Recently, however, a decision out of New Jersey (a state which has also not specifically adopted the Apex Doctrine) provided further support that the doctrine should be used by Florida’s courts when examining the issue of apex employee depositions. The decision, HD Supply WaterWorks Group, Inc. v. Director, Division of Taxation, from New Jerseys tax court, concerned plaintiff companies challenging the state’s rejection of their claims for a refund of their corporate business tax. The companies claimed that they were Delaware corporations that were limited partners in Florida limited partnerships and consequently were not subject to New Jersey’s taxation.

As the matter went on, New Jersey’s Division of Taxation sought to depose a plaintiff’s president, who happened to be the CEO of HD Supply Holdings which ultimately owned the corporations that comprised the plaintiffs in the case. The Division of Taxation asserted that the foundation for the CEO’s deposition was that he was the only remaining officer of HD who had held positions with the plaintiffs and the Florida limited partnerships during the relevant tax years. In reply, the plaintiffs moved for a protective order, submitting an affidavit from said CEO stating that: for administrative ease, he and other members of HD senior leadership relied on a team of subordinate officers, managers, and specialists to establish the structure of various entities, to oversee their day-to-day operations and activities, and to supervise their employees; he lacked personal knowledge of the details, structure or activities of every entity within the HD corporate structure; he did not have personal knowledge of specific facts relevant to the questions at issue; and as Chairman, CEO and President of HD, he was responsible for the entire business enterprise, and his time was in high demand, thus making it difficult for him to set aside the time necessary to prepare for and attend a deposition.

The Division of Taxation responded by noting that New Jersey, like Florida, had not adopted any definitive rule protecting high-ranking executives from deposition, and that the right to depose such executives had to be weighed against the deponent’s right to be protected from annoyance, embarrassment, oppression, or undue burden or expense. In delivering its ruling, the Tax Court looked to the federal decisions, and the considerations made in those cases, specifically: 1) whether the deponent has unique, first-hand, non-repetitive knowledge of the facts at issue in the case; and 2) whether the party seeking the deposition has exhausted other less intrusive discovery methods. In using those standards to the case, the Tax Court remarked that the CEO’s affidavit stated that he had no personal knowledge of the facts at issue and that other officers could testify to the same facts. As a result, the Tax Court decided to issue a protective order for the CEO.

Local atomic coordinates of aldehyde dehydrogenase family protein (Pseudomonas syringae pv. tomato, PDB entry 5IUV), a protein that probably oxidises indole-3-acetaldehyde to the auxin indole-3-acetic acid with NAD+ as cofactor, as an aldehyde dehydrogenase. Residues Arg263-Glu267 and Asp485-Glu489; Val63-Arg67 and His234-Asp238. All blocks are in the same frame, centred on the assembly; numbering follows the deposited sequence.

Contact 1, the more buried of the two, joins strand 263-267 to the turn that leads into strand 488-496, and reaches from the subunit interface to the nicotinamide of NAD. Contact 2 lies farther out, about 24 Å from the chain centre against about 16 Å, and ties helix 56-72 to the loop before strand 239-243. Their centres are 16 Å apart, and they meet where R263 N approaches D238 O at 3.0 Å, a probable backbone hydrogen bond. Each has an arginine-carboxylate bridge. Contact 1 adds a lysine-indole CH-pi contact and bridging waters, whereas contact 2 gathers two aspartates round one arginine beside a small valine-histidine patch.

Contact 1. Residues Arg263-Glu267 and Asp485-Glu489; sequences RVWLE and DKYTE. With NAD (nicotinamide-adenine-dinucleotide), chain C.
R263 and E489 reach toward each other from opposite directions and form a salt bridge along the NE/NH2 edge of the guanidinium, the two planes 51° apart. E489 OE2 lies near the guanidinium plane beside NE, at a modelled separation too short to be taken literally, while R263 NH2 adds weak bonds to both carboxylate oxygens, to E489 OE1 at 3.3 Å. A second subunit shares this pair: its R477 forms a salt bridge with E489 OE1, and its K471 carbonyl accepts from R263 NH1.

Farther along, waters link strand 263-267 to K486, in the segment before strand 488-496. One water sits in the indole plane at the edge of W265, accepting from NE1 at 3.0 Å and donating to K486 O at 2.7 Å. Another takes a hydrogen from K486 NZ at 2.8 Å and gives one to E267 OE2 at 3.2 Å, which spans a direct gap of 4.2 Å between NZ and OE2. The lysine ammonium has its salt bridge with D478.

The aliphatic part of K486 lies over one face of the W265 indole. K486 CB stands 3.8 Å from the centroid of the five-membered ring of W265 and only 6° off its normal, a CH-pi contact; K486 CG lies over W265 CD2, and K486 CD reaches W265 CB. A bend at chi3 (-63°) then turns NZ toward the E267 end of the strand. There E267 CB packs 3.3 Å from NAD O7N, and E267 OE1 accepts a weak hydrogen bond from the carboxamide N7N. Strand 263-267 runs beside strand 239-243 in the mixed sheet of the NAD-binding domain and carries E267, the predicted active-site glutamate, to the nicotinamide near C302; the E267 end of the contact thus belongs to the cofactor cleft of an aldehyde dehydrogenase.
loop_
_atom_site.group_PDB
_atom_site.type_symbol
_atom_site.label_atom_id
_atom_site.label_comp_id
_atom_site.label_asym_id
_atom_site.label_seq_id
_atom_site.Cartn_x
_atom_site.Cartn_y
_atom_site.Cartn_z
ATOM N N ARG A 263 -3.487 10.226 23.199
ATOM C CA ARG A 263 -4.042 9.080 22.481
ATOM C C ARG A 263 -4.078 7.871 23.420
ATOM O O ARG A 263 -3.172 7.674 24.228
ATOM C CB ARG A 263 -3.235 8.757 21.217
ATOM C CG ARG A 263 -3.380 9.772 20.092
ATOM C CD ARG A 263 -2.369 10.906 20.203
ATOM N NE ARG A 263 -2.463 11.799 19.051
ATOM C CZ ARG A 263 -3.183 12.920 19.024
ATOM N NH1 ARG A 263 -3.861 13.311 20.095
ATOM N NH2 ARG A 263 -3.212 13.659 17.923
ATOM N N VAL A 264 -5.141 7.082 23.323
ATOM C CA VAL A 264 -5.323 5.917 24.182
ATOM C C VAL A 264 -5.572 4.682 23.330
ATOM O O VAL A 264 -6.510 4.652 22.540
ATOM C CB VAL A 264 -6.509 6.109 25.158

This case exhibits that, though Florida has not officially adopted the Apex Doctrine, litigants in Florida courts wishing to protect their high-ranking officials from deposition should demonstrate the same facts as those in HD Supply and the federal cases dealing with this issue. To be precise, the litigants should show: the executive’s lack of personal knowledge as to the facts at issue; that other employees or officers can testify as to the same facts and issues; and, the hardship that would be created by being subjected to deposition.

Overall though, non-governmental organizations cannot assume the Apex Doctrine will be applied to them in Florida state courts and as such they need fashion their arguments as laid out above in order for a trial court to protect them.

Sweeney Law, P.A. Has Vast Experience in Handling Complex

Matters Throughout Florida

Brendan A. Sweeney, Esq., LL.M., of Sweeney Law, P.A., a boutique firm in Fort Lauderdale, Florida, regularly handles complex transactional and litigation matters throughout Florida. Brendan A. Sweeney, Esq., LL.M. is an AV Preeminent Martindale Rated Attorney, that has been recognized as a Florida Super Lawyer in 2019, Florida Legal Elite in 2019, and as a Florida Super Lawyer Rising Star in 2018, 2017, 2016, 2015, and 2014. If you have any questions and/or issues regarding the Apex Doctrine contact Sweeney Law, P.A. at (954) 440-3993 immediately to protect your rights.